State Assemblyman Rory Lancman (D-Fresh Meadows) and state Sen. Shirley Huntley (D-Jamaica) appeared in front of the former site of Mary Immaculate Hospital Friday to urge the governor to sign a bill they sponsored that would help New York communities that face similar health-care voids.
The state legislators are the co-sponsors of the Hospital Closure Planning Act, which would mandate that the state Department of Health go through a process that would prepare neighborhoods around hospitals that are slated for closure.
Lancman and Huntley said that when Mary Immaculate in Jamaica and St. John’s Hospital in Elmhurst? closed last year, the community was given little warning and elected officials, community leaders and other hospitals did not have enough time to adapt.
“You would expect when a hospital this big closes down, the government would give a plan,” Lancman said.
The bill, which has passed in the Assembly and Senate, would require the DOH to hold a special meeting with residents within 30 days before a hospital’s closing. The department would then come back with a detailed report on the state of the health care following the closure and plans on how to meet the community’s needs.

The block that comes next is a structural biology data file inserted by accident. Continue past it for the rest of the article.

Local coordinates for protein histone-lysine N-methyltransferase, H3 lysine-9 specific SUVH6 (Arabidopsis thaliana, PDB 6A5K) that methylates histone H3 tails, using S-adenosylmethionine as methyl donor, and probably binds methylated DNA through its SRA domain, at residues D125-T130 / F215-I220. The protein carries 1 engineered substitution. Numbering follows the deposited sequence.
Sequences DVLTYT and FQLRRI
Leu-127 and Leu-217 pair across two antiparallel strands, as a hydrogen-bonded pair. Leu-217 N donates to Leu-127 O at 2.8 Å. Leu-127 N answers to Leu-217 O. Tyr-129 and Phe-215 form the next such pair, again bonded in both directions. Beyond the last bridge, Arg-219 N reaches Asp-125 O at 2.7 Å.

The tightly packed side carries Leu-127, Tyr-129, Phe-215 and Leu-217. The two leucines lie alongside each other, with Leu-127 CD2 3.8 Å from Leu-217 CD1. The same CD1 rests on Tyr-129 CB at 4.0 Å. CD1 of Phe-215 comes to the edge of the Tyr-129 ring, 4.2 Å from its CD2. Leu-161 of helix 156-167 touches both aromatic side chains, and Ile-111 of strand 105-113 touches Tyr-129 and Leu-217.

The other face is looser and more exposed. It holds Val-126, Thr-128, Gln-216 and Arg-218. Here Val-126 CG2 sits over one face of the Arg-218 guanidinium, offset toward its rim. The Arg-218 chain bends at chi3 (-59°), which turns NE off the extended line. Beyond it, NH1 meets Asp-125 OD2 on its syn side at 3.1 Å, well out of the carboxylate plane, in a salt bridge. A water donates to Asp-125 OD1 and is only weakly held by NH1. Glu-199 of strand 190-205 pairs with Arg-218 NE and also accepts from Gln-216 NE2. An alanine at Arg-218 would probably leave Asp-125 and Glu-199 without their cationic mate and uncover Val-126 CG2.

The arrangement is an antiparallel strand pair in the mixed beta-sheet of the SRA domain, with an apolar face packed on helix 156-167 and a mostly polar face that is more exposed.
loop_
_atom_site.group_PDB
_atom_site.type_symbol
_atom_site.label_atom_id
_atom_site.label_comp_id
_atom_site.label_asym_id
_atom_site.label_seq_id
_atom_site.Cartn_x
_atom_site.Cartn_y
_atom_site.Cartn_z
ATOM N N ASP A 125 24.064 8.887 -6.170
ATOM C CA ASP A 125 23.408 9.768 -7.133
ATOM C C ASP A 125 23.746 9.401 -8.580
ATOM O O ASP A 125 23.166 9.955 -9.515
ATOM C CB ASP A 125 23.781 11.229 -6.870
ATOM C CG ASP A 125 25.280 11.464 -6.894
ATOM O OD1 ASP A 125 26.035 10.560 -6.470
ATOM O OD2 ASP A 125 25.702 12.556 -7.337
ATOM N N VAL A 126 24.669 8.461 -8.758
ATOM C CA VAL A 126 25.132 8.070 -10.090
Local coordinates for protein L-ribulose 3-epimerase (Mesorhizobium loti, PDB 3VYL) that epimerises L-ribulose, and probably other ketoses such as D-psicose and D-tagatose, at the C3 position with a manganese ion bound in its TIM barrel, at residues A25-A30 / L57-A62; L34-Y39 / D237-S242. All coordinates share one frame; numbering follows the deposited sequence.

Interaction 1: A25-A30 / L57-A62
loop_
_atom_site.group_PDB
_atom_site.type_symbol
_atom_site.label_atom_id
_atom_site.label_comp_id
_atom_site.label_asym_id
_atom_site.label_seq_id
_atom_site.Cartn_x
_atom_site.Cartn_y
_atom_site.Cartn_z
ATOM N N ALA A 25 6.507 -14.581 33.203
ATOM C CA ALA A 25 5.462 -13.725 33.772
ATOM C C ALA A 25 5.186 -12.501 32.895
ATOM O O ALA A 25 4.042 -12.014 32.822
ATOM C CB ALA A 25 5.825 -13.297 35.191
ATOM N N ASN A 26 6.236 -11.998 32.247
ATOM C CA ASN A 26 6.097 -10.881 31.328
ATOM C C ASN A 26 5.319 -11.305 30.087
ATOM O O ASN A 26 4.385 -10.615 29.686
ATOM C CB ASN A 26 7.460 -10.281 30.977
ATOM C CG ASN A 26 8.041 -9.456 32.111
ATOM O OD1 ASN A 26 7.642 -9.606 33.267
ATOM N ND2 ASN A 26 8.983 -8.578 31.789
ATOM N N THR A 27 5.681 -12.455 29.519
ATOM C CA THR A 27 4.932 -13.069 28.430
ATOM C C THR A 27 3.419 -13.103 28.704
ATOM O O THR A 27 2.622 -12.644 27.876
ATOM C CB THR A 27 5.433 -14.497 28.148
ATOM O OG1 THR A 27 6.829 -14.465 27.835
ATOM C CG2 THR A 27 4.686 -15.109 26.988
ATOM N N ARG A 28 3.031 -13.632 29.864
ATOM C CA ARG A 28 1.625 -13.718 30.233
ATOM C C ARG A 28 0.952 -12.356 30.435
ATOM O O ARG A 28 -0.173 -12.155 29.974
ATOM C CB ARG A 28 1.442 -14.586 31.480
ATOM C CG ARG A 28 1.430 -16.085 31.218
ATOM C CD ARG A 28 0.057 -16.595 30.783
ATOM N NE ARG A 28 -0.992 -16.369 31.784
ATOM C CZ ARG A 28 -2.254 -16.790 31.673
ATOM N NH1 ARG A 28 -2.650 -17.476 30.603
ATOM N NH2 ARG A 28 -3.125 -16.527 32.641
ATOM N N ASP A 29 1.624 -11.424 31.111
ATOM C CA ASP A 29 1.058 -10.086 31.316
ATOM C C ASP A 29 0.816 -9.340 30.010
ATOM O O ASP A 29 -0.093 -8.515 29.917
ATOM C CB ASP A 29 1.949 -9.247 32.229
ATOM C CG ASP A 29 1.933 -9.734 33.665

Huntley said that if such a plan were made for Mary Immaculate, which served more than 100,000 patients a year, the other hospitals would have been able to better cope with the extra load.
“My constituents have no place to go,” she said.
The bill is currently waiting for Gov. David Paterson’s signature and must be signed by midnight Friday, according to Lancman. A representative from the governor’s office said Paterson is going over the logistics of the bill.
“The governor is reviewing this bill and will act on it by the deadline,” said spokesman Morgan Hook.
Lancman said the governor needed to put the bill on the top of his priority list, since it was initially vetoed last year over Paterson’s concerns about how the public meeting would be conducted.
The legislators changed the guidelines for the hearings addressing the governor’s considerations.?
“The senator and I have a responsibility to legislate not only for the community but also the state,” he said.